Less Payroll expense                    (12 x £600)      =   £7,200                     (debit in profit and loss)

Profit                                                                                       =   £0

If the worker instead of receiving payroll payments, takes the net amount as dividends there would be taxable profit at the end of the year:

Turnover                                            (12 x £1,000)   =   £12,000                 (credit income)

Less Tax and NICs expense      (12 x £400)      =   £4,800                  (debit in profit and loss)

Profit                                                                                   =   £7,200                  

The PSC also gets relief, this time for corporation tax, to avoid double taxation. This relief is given by s141A Corporation Tax Act 2009. This relief is used when calculating the company’s taxable profit. A deduction equal to net amount received by the PSC, here £7,200, would be made to leave taxable profit of £0. The £7,200 can then be taken as tax free dividends.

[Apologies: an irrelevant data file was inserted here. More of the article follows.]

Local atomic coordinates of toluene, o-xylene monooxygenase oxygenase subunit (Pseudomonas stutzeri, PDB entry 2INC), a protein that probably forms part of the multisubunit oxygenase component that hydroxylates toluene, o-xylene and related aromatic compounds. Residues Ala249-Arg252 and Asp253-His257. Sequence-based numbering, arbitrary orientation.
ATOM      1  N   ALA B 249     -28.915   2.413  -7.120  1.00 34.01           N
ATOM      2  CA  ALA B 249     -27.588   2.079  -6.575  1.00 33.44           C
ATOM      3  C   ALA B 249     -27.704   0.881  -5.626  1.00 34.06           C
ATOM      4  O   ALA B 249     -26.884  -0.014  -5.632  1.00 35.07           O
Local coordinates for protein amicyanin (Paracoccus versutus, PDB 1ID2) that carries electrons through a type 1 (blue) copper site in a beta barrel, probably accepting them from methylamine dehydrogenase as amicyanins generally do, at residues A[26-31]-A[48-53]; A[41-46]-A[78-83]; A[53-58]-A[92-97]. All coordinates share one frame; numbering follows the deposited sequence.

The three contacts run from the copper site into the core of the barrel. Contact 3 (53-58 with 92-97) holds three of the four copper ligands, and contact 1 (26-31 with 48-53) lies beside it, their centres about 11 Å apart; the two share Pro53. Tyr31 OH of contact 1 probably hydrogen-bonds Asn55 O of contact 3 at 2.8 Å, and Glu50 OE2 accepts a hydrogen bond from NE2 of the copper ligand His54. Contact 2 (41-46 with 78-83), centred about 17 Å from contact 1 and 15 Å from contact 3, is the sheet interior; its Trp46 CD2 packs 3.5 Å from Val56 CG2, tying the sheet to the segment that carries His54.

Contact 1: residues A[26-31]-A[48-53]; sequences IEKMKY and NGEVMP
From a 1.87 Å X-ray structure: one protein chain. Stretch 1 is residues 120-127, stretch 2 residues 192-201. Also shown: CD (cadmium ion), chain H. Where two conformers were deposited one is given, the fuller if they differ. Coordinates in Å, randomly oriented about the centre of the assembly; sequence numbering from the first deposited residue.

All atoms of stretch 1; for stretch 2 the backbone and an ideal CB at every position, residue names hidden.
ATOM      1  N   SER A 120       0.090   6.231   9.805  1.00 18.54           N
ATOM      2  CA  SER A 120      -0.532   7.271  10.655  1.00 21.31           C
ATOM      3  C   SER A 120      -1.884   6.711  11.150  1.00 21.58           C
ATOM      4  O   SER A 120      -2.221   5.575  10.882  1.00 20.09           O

If after filing accounts the circumstances change and the engagement should not have been one to which Chapter 10, Part 2 ITEPA 2003 applied, and tax and NICs are refunded, the necessary corrections to the accounts and tax computations must be made to reflect the new position, as the relief would no longer be due.

Can you justify your pension contribution? Reply

The maximum pension contribution is £40k per year and if you haven’t used the allowance in previous years there is a 3 year carry forward of unused contributions.

Most business owners pay this as a company contribution, that should save corporation tax as its a tax deductible expense.

However, does the contribution comply with

BIM46035 – Specific deductions: pension schemes: wholly & exclusively: controlling directors & shareholders

S34 Income Tax (Trading and Other Income) Act 2005, S54 Corporation Tax Act 2009